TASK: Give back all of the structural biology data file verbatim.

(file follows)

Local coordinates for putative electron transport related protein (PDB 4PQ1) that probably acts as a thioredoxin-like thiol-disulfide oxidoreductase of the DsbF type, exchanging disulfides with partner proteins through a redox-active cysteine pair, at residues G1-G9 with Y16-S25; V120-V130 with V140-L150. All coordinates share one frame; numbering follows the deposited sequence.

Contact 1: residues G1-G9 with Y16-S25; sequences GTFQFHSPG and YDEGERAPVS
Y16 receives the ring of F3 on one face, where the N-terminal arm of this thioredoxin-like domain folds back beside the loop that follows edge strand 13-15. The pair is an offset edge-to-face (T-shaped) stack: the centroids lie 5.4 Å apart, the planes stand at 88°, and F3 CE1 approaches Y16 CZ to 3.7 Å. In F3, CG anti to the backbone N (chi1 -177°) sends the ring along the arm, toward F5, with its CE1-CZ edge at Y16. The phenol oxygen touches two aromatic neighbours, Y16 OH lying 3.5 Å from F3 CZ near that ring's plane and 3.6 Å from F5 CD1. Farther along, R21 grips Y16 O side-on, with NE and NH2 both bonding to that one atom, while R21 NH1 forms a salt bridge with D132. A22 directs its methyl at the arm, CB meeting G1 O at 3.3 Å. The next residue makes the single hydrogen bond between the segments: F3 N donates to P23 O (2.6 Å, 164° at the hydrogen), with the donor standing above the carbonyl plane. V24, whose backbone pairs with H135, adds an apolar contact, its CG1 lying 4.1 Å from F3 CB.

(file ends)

Local coordinates for putative electron transport related protein (PDB 4PQ1) that probably acts as a thioredoxin-like thiol-disulfide oxidoreductase of the DsbF type, exchanging disulfides with partner proteins through a redox-active cysteine pair, at residues G1-G9 with Y16-S25; V120-V130 with V140-L150. All coordinates share one frame; numbering follows the deposited sequence.

Contact 1: residues G1-G9 with Y16-S25; sequences GTFQFHSPG and YDEGERAPVS
Y16 receives the ring of F3 on one face, where the N-terminal arm of this thioredoxin-like domain folds back beside the loop that follows edge strand 13-15. The pair is an offset edge-to-face (T-shaped) stack: the centroids lie 5.4 Å apart, the planes stand at 88°, and F3 CE1 approaches Y16 CZ to 3.7 Å. In F3, CG anti to the backbone N (chi1 -177°) sends the ring along the arm, toward F5, with its CE1-CZ edge at Y16. The phenol oxygen touches two aromatic neighbours, Y16 OH lying 3.5 Å from F3 CZ near that ring's plane and 3.6 Å from F5 CD1. Farther along, R21 grips Y16 O side-on, with NE and NH2 both bonding to that one atom, while R21 NH1 forms a salt bridge with D132. A22 directs its methyl at the arm, CB meeting G1 O at 3.3 Å. The next residue makes the single hydrogen bond between the segments: F3 N donates to P23 O (2.6 Å, 164° at the hydrogen), with the donor standing above the carbonyl plane. V24, whose backbone pairs with H135, adds an apolar contact, its CG1 lying 4.1 Å from F3 CB.